March 12, 2020
Trying to read a storybook can be a frustrating experience for a young reader. Having only learned a few letters, they may still be unable to read many of the words that appear on the page before them. After 20 years of working with schools, teachers, authors and illustrators through Room to Read's Literacy Program, we know children require extensive practice to hone their reading skills to become fluent, independent readers. That's where decodable stories come in.
To become fluent, independent readers, children require extensive practice to hone their reading skills. When children have only learned a few letters, trying to read a storybook can be a frustrating experience because they cannot read many of the words.
Decodable stories, written with only the graphemes (letters or letter combinations) children have already learned, provide children with a real reading experience that is at an appropriate level for the very earliest beginning readers. With decodable stories, children build phonics skills, fluency, and confidence.
However, because of the limitations of writing with a controlled text, decodable stories can sometimes be stilted, plot-less, and flat. To motivate reading, books need to be interesting and fun! Decodable stories can meet educational needs and still be appealing to children.
Content creators (authors, illustrators, and editors) can follow these five steps to develop decodable stories that wow:
Just because you’re writing with controlled text is no excuse to neglect the plot. Even stories with as few as 10 words can have a problem and resolution. When your main character has a logical objective and takes action to achieve it, children relate to the character and read on to see what happens. Interesting topics draw children’s attention.
Image: From the story Zuba Yize Koga by Musanabera Sifa and Ntirenganya Alphonse, illustrated by Muhirwa François Regis ©2018 Rwanda Education Board 
Build capacity in writing techniques, such as using humor, visual writing, and action writing. Children love stories that are funny, and humor can be incorporated in many ways. In visual writing, the author paints a picture in the reader’s mind, allowing her to immerse herself in the story and draw inferences. Action writing keeps the story fresh and exciting by keeping the pace lively and the action varied.
Image: From the story Amashu ya Semugeshi by Bacumuwenda Nehemiah and Uwanyirigira M. Solange, illustrated by Nzeyimana Antoine ©2018 Rwanda Education Board
Decodable stories are usually short, and the author may not have the words or length available to round out the story with details. Creative and fun illustrations can add emotion, setting, a character, or motivation to your story. The illustration is also likely to be the only place the reader gets information about what the character looks like, providing opportunity for diversity and unexpected details.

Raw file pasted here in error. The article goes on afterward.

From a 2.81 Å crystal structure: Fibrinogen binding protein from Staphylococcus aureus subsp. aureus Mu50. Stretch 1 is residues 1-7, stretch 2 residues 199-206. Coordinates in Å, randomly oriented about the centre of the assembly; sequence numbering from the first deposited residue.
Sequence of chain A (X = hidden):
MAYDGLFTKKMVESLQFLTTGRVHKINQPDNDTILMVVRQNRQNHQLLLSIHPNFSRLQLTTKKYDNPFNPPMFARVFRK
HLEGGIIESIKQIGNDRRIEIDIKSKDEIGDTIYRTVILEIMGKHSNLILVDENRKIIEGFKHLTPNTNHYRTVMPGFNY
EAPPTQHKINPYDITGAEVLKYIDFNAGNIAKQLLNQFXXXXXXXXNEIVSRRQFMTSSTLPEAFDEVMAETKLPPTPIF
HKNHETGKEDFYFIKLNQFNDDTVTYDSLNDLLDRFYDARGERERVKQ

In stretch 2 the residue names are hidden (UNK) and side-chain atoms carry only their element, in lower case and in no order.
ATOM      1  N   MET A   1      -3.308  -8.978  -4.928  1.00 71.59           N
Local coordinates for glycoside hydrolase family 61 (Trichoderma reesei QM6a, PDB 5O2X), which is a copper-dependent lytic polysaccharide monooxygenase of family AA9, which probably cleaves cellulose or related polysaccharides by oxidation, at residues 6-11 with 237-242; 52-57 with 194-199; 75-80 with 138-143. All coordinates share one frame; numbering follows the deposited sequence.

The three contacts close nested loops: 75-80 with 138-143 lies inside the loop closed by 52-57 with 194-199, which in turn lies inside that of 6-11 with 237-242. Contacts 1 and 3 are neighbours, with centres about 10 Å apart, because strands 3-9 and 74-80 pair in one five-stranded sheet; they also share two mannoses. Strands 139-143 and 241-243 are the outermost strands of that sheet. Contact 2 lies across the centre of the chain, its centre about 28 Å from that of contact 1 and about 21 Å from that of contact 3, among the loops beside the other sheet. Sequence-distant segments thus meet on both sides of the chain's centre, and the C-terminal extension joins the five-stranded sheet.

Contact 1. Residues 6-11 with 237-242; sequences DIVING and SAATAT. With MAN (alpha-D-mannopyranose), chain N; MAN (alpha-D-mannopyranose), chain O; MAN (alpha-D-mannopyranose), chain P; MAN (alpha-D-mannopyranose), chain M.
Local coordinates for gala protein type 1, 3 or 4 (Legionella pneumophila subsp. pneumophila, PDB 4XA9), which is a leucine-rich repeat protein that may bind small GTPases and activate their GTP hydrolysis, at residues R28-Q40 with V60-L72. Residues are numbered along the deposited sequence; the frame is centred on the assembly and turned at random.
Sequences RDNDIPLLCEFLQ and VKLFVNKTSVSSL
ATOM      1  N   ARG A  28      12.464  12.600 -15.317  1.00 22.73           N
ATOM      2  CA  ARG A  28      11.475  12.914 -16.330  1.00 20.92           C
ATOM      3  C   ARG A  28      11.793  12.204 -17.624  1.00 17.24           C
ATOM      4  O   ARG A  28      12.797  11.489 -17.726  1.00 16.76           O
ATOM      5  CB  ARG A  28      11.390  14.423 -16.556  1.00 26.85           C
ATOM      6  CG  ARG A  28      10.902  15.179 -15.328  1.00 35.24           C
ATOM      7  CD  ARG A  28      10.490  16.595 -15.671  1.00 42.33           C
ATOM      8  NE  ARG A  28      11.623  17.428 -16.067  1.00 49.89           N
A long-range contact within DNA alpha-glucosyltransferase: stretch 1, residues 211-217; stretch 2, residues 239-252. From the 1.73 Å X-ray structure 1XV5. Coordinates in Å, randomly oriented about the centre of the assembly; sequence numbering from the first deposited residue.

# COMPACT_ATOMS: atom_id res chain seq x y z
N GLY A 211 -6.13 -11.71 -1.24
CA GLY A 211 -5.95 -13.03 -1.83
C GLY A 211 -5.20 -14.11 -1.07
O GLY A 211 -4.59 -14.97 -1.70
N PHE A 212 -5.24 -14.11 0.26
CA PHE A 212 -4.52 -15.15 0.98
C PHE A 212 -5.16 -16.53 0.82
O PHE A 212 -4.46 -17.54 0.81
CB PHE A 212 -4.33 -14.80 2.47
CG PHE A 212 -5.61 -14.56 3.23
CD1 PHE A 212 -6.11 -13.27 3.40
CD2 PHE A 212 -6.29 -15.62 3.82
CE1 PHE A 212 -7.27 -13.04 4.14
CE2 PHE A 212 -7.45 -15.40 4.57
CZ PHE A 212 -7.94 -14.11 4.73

Image: From the story Ibaruwa by Musanabera Sifa and Ntirenganya Alphonse, illustrated by Muhirwa François Regis ©2018 Rwanda Education Board
Changing between spot illustrations and full page, up shots and down shots, close-ups and panoramas gives illustrations visual interest and meaning. The reader’s eye is drawn to different focus elements as he uses the illustrations to build a picture of the full story.
Image: From the story Uruyuki by Mugenzi Jean Baptiste, Rubanda Jean François, and Setaha Benjamin, illustrated by Hirwa Twizerimana Mika ©2018 Rwanda Education Board
The cover and title are the first thing children will see when they pick up a story. They should be unique and spark interest in what the story is about.
Image: From the story Cunga na Ngurube by Musanabera Sifa and Ntirenganya Alphonse, illustrated by Muhirwa François Regis ©2018 Rwanda Education Board
Decodable stories don’t have to be boring! Applying lessons learned from the study of picture books, decodable stories can follow the same best practices. Following these five tips will help creators of decodable stories make texts that children want to read.
 Davidson, M. (2013). Books that children can read: Decodable books and book leveling. Washington, D.C.: United States Agency for International Development.
 Mohr, K.A.J. (2006). Children’s Choices for Recreational Reading: A Three-Part Investigation of Selection Preferences, Rationales, and Processes. Journal of Literacy Research 38(1), 81-104.
 All illustrations referenced in this article were created with the support of the USAID Soma Umenye project in Rwanda.
 Fang, Z. (1996). Illustrations, Text, and the Child Reader: What are Pictures in Children’s Storybooks for? Reading Horizons 37(2), 130-142.